4 Crucial Home Inspection Tips to Protect New Buyers

If you’re looking to purchase a home, you will likely make your offer “contingent upon inspection.” By doing so, you’ll gain the right to have a home inspector look at the property on your behalf and make you aware of concerns big and small. But, if you fail to follow these home inspection tips, you might not get your money’s worth. If you’re currently in the process of buying a home or plan to be soon, here are some home inspection tips for buyers to help you make the most of the process.

Some things realized in a home inspection, like the need for a standard outlet in a bathroom to be swapped for a GFCI outlet, may be small and easily fixed on your own. They’re “good to know” so you can make a to-do list after you take ownership. But the real value of a home inspection is that it can reveal costly problems that could cause you to walk away from the deal altogether.

Why Is a Home Inspection Important?

Making a purchase offer “contingent upon inspection” gives buyers the right to have a home inspector of their choosing evaluate a property they are considering purchasing. With a trained eye, a home inspector knows where to look and what to look for, going far beyond anything that you can accomplish yourself.

A professional home inspector will test outlets and faucets, climb into the crawlspace, and spend a good couple of hours evaluating and testing every aspect of the property and its buildings. Home inspectors may also take samples and test for mold and other dangerous contaminants, such as asbestos.

If the inspector uncovers any major problems (e.g., cracks in the foundation or mold in the basement), and you’ve made it a contingency, you’ll have legal grounds to withdraw your offer, walk away from the deal, and get back any earnest money that you put down. This protection is crucial to ensure that you don’t make a costly mistake when buying a home. So, keep these home inspection tips for buyers in mind before you make your move.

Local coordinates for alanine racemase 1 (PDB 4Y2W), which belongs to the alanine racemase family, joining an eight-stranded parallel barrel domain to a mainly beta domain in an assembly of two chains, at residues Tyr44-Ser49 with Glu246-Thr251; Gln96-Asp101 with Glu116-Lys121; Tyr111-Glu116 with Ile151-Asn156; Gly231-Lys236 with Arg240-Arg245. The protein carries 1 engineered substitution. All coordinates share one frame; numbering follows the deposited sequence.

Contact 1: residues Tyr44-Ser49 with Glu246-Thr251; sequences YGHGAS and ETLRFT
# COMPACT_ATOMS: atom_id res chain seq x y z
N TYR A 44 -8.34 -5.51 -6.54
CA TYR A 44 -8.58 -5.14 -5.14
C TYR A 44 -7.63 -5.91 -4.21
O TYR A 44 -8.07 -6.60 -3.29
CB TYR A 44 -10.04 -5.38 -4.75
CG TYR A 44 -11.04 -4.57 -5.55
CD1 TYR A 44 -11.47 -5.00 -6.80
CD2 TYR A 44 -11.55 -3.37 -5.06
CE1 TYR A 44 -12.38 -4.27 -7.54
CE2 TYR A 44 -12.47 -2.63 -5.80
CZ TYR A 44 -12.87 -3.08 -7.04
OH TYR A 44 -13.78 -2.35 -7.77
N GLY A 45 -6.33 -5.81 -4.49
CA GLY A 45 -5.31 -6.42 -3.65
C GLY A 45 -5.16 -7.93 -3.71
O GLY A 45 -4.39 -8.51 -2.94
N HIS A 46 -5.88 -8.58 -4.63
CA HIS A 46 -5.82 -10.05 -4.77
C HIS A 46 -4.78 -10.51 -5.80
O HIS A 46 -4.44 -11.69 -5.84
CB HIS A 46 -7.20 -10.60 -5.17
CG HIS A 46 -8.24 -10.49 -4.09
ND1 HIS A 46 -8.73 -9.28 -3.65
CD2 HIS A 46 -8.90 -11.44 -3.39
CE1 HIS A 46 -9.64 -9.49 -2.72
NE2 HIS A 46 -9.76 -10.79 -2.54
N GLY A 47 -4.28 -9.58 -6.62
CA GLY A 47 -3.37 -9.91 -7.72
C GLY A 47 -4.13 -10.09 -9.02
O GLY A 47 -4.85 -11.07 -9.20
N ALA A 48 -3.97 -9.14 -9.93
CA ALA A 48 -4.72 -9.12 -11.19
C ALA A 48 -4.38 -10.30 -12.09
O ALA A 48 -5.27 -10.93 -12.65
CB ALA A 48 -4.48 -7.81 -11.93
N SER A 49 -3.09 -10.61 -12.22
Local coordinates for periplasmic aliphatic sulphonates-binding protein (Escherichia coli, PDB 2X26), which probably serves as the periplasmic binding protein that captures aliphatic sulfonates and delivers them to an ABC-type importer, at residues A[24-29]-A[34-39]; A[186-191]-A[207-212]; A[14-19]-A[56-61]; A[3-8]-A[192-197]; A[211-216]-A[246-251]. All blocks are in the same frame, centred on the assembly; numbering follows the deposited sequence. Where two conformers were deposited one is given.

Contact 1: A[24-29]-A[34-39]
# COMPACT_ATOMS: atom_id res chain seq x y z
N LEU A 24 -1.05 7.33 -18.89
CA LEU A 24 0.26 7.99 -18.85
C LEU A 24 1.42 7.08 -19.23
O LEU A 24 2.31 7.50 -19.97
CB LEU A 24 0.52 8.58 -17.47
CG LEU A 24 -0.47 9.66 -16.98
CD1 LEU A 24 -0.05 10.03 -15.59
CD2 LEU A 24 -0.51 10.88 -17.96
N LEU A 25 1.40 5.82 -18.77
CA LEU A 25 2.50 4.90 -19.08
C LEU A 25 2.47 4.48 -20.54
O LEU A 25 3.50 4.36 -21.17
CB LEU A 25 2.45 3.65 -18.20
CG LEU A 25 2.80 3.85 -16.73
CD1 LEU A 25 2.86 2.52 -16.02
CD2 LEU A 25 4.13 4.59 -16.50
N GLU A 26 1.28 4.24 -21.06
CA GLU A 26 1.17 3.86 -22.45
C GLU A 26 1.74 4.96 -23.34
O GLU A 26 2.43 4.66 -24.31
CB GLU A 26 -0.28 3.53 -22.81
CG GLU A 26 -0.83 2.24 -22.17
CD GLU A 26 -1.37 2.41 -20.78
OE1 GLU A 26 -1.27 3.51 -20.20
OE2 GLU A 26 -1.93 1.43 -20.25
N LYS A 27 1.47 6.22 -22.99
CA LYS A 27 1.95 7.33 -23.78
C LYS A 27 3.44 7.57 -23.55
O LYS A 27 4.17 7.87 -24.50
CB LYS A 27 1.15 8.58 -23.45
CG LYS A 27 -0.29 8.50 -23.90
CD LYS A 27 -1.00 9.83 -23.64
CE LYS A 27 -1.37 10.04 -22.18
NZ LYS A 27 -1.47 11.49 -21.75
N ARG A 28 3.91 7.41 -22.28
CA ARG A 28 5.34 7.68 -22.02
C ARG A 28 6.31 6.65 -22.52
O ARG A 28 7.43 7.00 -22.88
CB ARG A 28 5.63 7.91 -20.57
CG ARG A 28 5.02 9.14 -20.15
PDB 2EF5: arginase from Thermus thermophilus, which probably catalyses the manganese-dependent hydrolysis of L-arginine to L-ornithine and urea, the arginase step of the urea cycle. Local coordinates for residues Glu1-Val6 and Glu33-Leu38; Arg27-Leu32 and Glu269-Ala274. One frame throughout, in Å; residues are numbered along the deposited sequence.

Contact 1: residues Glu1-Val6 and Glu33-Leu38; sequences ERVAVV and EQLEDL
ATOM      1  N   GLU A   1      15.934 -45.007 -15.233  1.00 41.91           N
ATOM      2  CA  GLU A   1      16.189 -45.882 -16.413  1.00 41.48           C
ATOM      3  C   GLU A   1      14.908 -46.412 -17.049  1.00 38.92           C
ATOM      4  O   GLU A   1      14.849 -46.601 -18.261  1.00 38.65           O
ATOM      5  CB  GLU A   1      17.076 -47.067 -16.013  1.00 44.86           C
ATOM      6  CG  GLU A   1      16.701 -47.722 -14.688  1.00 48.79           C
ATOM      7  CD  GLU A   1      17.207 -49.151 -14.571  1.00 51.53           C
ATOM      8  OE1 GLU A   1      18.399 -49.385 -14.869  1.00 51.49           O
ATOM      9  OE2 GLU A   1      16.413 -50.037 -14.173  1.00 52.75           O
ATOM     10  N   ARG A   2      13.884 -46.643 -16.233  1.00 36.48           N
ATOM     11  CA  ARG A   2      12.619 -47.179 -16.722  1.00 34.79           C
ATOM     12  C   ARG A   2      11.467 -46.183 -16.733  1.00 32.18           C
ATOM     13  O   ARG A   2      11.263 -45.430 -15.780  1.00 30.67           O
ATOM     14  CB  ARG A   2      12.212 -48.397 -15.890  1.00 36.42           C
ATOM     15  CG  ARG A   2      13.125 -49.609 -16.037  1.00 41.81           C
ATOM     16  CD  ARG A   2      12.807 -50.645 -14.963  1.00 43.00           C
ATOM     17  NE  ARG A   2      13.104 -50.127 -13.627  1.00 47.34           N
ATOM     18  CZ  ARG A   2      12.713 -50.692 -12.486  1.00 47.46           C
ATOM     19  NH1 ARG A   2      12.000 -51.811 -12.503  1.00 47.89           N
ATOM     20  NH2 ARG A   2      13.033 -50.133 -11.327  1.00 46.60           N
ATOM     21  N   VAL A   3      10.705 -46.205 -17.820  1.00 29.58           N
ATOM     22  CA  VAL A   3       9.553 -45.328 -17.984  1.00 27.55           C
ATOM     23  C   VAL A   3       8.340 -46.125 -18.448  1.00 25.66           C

Never Forego an Inspection, Even on New Homes

One of the best home inspection tips for buyers is to never forego the home inspection process. While it will cost you a few hundred dollars out-of-pocket, it’s money well spent for the peace of mind you’ll get in return. Plus, the inspection report can be used later for negotiation purposes.

With this in mind, many buyers think an inspection is a waste of money if they’re purchasing a newly constructed home. Unfortunately, just because a home is newly built doesn’t mean it’s without shortcuts or hidden damage.

In fact, one of the most commonly uncovered issues in new homes is the misrouting of ventilation into the attic instead of all the way out of the home. If this problem goes unnoticed and unresolved, the hot air in your crawlspace will lead to condensation, which can lead to mold issues.

So, if you only take one of these home inspection tips for buyers to heart, make it this: Never forfeit your right to an inspection! Even if a house is newly constructed, the inspection can uncover costly mistakes. In the grand scheme of things, you’ll be thankful you had a professional put their eyes on every little detail before you shook hands and closed the deal.

Plan the Inspection Carefully

The best home inspectors have years of experience and, generally, very full schedules. You might find it takes some time to schedule with your home inspector before they’re able to come out. Obviously, no home buyer wants to wait around, but it’s often your best option when it comes to the home inspection process.

Assuming you have asked for referrals and done your due diligence to ensure you’re hiring the right inspection agency, the next step is picking a day that works for both of you. That’s right, another one of our home inspection tips is to accompany your home inspector for at least part of the inspection process.